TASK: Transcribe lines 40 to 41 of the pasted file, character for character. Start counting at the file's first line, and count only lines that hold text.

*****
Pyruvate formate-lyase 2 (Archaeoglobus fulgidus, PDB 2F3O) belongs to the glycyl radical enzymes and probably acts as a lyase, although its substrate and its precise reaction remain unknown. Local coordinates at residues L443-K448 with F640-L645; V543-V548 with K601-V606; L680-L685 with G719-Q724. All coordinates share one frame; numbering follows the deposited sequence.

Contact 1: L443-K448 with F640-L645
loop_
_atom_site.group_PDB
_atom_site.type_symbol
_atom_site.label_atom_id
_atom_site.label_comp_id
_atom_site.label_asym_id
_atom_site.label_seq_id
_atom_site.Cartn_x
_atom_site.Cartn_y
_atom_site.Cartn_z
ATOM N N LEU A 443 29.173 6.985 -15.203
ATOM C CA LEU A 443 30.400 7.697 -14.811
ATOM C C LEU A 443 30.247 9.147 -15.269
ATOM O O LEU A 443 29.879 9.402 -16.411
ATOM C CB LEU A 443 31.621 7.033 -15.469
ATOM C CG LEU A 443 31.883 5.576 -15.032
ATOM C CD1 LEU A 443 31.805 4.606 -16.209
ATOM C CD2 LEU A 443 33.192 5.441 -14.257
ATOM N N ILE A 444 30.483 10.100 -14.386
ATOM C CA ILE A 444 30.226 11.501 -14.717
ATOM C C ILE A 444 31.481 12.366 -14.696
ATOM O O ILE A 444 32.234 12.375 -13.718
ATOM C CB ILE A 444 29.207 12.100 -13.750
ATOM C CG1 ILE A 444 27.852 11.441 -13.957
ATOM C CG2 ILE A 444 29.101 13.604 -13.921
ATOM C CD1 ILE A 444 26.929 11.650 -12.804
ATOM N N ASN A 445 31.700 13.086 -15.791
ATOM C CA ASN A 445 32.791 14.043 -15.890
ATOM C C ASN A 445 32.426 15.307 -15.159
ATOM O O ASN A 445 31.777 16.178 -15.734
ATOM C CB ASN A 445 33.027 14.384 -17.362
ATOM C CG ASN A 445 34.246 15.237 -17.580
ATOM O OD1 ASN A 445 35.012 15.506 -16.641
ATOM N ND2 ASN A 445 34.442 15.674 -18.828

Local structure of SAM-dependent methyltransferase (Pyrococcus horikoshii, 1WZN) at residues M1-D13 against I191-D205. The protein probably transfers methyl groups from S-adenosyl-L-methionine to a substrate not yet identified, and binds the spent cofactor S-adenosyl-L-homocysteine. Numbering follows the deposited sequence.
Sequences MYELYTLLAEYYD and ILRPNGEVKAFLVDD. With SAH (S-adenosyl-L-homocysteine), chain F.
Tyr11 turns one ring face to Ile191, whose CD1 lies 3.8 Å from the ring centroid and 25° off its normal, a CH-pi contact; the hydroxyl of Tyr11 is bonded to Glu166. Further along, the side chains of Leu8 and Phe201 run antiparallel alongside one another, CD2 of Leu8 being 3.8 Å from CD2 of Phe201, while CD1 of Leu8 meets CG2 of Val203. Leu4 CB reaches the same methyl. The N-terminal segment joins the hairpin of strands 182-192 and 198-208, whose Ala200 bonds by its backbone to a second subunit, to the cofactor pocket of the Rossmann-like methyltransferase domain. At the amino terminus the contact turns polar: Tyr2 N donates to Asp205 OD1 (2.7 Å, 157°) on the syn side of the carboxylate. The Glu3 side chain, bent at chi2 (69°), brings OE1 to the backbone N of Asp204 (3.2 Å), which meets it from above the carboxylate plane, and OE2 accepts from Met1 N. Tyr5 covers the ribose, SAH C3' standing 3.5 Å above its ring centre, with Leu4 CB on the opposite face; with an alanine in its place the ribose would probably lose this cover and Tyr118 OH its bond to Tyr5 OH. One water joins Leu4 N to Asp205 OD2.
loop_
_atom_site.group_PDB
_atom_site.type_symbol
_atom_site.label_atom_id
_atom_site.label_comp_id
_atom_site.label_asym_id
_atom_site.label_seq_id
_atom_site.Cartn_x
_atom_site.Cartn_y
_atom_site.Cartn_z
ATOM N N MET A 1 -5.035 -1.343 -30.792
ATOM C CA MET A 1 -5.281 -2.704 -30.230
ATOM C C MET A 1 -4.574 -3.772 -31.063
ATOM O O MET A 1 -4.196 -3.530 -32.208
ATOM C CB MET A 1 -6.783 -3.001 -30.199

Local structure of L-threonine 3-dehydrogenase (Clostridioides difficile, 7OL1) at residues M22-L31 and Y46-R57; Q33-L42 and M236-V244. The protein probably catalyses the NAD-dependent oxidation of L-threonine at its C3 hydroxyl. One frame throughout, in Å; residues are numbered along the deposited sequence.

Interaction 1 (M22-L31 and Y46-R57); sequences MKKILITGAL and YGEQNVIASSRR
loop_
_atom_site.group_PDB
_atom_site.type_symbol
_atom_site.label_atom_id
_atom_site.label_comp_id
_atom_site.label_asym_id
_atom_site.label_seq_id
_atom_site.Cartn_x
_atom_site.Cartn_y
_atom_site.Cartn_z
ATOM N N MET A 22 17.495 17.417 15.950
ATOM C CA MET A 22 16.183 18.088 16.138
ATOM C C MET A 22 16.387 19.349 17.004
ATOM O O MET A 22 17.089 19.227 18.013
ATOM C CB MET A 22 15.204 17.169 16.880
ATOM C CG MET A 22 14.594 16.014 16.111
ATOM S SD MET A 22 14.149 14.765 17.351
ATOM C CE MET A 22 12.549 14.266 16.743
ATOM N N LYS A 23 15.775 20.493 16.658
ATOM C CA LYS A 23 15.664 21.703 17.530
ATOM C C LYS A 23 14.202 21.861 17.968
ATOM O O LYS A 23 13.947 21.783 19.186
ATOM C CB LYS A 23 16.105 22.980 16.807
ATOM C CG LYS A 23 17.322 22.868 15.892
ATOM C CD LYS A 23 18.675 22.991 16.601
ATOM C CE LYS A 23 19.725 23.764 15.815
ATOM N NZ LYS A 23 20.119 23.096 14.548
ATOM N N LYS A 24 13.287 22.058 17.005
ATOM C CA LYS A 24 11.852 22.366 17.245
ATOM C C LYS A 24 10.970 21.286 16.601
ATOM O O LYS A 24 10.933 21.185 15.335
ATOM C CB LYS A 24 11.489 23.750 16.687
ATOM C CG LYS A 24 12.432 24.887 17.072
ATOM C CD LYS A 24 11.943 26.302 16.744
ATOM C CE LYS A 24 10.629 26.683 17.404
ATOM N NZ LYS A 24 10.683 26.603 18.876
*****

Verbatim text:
loop_
_atom_site.group_PDB